NJ Soil Remediation Standards: Here's What You Need To Know

On May 17, 2021, the New Jersey Department of Environmental Protection (NJDEP) adopted and issued substantial amendments to its set of statutory remediations standards. The proposed revisions include PFAS remediation standards for per- and poly-fluoroalkyl substances such as hexafluoropropylene oxide dimer acid and its ammonium salt (GenX), perfluoro octane sulfonate (PFOS), perfluorooctanoic acid (PFOA), and perfluoro nonanoic acid (PFNA).

Interim soil remediation criteria for surface water, groundwater, leachate, and indoor air were also established. These revised rules include provisions made on the Brownfield and Contaminated Site Remediation Act (N.J.S.A. 58:10B-12), along with other statutes.

Let’s take a detailed look at what these NJ soil remediation standards entail.

Key Takeaways

  • Expansion of Remediation Standards: Only potable groundwater was subject to interim criteria under the department's erstwhile remediation guidelines. This has recently been expanded to include interim and remediation standard processes for various media that are directly exposed to humans, such as indoor air, soil leachate, and soil for groundwater migration.
  • Division of Exposure Pathways: The rule requires extra screening and review for each of the exposure pathways covered in the Direct Contact Soil Remediation Standards, namely Ingestion-Dermal, and Inhalation. This is in addition to the previously prescribed stringent remediation measures in compliance with the prior rule.
  • Legally Enforceable: While screening limits for any influence on indoor air, groundwater, and soil leachate were previously mandated, the new modification establishes legally enforceable requirements for the same.
  •  Definition as per Property Use: The new clause categorizes properties as 'residential' or 'non-residential' depending on their purpose. Private and public schools, as well as childcare facilities and private dwellings, are examples of residential properties. The non-residential category comprises spaces that suggest commercial or industrial use.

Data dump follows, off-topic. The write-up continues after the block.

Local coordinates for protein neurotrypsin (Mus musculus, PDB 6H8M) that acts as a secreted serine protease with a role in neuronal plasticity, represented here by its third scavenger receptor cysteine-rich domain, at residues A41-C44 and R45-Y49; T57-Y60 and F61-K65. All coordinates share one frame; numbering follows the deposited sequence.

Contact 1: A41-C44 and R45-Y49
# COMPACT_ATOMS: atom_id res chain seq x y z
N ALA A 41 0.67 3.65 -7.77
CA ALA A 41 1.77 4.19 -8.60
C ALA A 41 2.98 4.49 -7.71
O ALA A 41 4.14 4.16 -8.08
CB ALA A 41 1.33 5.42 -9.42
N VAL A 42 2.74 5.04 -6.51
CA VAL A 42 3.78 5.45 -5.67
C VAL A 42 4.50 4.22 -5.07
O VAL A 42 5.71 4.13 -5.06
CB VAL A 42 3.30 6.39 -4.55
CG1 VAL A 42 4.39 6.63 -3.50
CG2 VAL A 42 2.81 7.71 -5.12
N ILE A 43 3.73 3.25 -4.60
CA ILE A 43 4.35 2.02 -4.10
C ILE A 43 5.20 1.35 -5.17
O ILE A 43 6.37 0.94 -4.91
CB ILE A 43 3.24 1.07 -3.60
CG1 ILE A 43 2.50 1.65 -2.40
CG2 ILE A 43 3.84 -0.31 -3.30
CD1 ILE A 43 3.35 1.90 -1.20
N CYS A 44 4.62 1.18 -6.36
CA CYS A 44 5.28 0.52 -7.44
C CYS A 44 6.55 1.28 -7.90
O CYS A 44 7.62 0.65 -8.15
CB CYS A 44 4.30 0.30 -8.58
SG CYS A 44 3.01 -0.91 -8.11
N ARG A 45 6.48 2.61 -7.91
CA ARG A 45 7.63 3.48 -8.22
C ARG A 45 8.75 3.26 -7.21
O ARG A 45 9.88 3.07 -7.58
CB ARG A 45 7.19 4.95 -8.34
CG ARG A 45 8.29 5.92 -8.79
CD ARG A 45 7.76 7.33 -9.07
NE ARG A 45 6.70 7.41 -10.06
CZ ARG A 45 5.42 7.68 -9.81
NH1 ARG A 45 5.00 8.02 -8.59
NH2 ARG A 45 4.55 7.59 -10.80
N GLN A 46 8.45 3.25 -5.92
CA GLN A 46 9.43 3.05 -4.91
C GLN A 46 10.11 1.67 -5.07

How These Standards Were Enforced

The NJDEP had suggested a phase-in period of six months for the revised remediation standards. In accordance with this, they had also published and made available a Phase-In Period Guidance for the Use of Remediation Standards. This will assist remediating parties in meeting the new necessary remediation standard requirements.

With a few exceptions, the individual authorized to do the remediation was required to comply with the amended remediation criteria beginning May 17, 2021, according to these recommendations. These exceptions were only applicable in the following circumstances:

  • • A remediation site or flagged area for which the NJDEP has either approved a remedial steps plan or has received certification from the retained Licensed Site Remediation Professional.
  • The aforementioned site has a 'No Further Action Letter' or a 'Response Action Outcome,' in effect a final remediation document.

To effectively implement its new rules and revisions to the Remediation Standards, the NJDEP made provisions for training for Licensed Site Remediation professionals (LSRPs) and other interested professionals across the state. On June 15, 2021, another training session was held to provide information regarding alternate remediation standards and revised vapor intrusion screening limits.

Since the newly revised remediation standards have been expanded to include other contaminants besides groundwater, such as indoor air, surface water, and soil, concerned entities involved in site remediation projects are advised to review these updated guidelines before proceeding.